Ethernet Gets Deterministic for Automotive Applications

Automotive systems are adopting deterministic Ethernet communications to handle a wide range of functions that require time-sensitive responses.

The traditional point-to-point wiring harness used in most older cars and still used in many current model cars has its days numbered as a deterministic Ethernet-based digital serial bus replaces the old analog wiring harnesses.  The wiring harness is also the third heaviest component (behind the chassis and engine) in a typical car, and any technology that reduces this weight directly contributes to fuel economy. Due to the complex cabling of the point-to-point wiring harness, the harness is also the third highest cost component in a car (also after the engine and the chassis). Since harnesses typically have to be built one at a time they can account for close to 50 percent of cost of labor for assembling the entire car.

The serial bus greatly reduces the weight, complexity and cost of the wiring harness, while allowing all the latest digital subsystems such as the infotainment electronics and many other items such as gauges, lights, mirrors, seats, door locks, and other accessories to easily link to each other and to the host controller in the car (Figure 1). Additionally, the Ethernet interconnect will also allow easier interfacing to advanced driver assistance systems as such systems become commonplace in the next few years.

 Figure 1: The architectural change from a point-to-point wiring approach to a networked bus architecture as described by Ixia simplifies the wiring harness and considerably reduces weight and cost.

Figure 1: The architectural change from a point-to-point wiring approach to a networked bus architecture as described by Ixia simplifies the wiring harness and considerably reduces weight and cost.

The automotive and IEEE 802.3 standards organizations have defined a new physical layer interface (PHY) that allows data to flow over an unshielded twisted pair connection at up to 100 Mbits/s. The simple twisted-pair interconnect will greatly reduce the harness weight and cost. The twisted-pair interconnect standard, referred to as 100BASE-T1, will soon be finalized by the IEEE 802.3 standards organization. And, as one might expect, a next-generation PHY interface capable of gigabit data transfers is in the early definition stage.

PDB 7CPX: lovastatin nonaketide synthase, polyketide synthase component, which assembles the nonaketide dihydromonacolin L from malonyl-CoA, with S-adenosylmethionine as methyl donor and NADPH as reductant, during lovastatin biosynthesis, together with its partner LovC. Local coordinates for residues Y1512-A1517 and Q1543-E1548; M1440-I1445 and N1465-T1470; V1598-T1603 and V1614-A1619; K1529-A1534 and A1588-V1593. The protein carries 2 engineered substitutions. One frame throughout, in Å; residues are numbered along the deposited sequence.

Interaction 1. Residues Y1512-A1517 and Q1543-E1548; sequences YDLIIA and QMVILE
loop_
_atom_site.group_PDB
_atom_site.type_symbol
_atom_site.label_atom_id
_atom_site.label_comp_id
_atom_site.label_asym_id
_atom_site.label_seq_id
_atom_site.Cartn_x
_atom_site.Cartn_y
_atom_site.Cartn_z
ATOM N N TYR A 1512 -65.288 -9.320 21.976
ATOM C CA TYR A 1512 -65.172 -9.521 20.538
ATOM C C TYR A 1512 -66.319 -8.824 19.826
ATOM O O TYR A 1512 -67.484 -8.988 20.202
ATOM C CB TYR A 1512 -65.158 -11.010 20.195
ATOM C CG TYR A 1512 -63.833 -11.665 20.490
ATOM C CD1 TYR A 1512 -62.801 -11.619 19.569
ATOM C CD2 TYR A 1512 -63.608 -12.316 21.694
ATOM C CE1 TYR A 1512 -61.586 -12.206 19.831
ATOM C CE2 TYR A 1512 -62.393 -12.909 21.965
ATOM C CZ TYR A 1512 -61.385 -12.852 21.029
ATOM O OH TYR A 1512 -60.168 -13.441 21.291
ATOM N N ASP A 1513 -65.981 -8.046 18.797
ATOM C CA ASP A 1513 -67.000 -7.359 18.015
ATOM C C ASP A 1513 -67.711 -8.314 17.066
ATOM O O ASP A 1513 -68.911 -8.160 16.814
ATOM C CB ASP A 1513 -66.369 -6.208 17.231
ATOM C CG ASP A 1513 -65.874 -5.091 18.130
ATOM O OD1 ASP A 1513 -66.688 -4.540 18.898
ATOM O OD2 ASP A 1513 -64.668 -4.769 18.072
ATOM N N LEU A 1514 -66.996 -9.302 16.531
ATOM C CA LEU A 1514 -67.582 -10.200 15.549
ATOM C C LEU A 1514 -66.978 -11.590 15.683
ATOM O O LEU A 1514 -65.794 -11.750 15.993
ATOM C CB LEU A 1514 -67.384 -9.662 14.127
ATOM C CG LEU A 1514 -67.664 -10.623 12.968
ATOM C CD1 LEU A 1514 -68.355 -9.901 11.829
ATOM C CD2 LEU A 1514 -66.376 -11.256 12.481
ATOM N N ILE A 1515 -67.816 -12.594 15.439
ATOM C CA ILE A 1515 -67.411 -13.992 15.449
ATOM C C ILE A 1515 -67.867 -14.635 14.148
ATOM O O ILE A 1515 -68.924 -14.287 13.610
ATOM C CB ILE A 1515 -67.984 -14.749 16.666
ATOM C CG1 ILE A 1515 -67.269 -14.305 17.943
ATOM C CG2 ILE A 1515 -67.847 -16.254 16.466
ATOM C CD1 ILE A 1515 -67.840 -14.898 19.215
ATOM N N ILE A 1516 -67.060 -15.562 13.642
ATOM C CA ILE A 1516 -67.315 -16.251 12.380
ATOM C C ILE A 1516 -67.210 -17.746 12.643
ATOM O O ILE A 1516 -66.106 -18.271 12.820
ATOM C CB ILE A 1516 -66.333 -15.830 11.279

Deterministic Challenges
Also defined by the IEEE Standards Association are additions to the IEEE 802.1 and IEEE 802.3 Ethernet standards that will allow for deterministic operation within standard Ethernet media-access controllers (MACs) or Ethernet switches.  The deterministic aspect of 100BASE-T1 is critical in automotive applications, since many functions are time critical and the control system must respond in real time. Once final, the standards will provide a menu of options that the automotive vendors can select from to optimize the level of deterministic performance needed in time-critical automotive applications.

These deterministic features are referred to as the time-sensitive network (TSN) aspects of the standard. Features include time synchronization and ingress policing, which are essential requirements for almost all new automotive applications.  Another addition to the standard, referred to as scheduled traffic, will be required for the most time-critical engine control unit applications such as braking, acceleration, etc.

Non-deterministic versions of Ethernet are currently used for connecting the infotainment products, cameras used for safety (backup and side view) and for diagnostic applications, as delays ranging up to hundreds of microseconds would not cause any noticeable impact on the systems.  The addition of deterministic capabilities allows Ethernet to be used as the network backbone in the car, providing connectivity for the engine control unit, as well as braking and steering control in drive-by-wire systems. Eventually the 100BASE-T1 will be able to replace all of the multiple serial networks currently in use—CAN, FlexRay, LIN, LVDS, and MOST.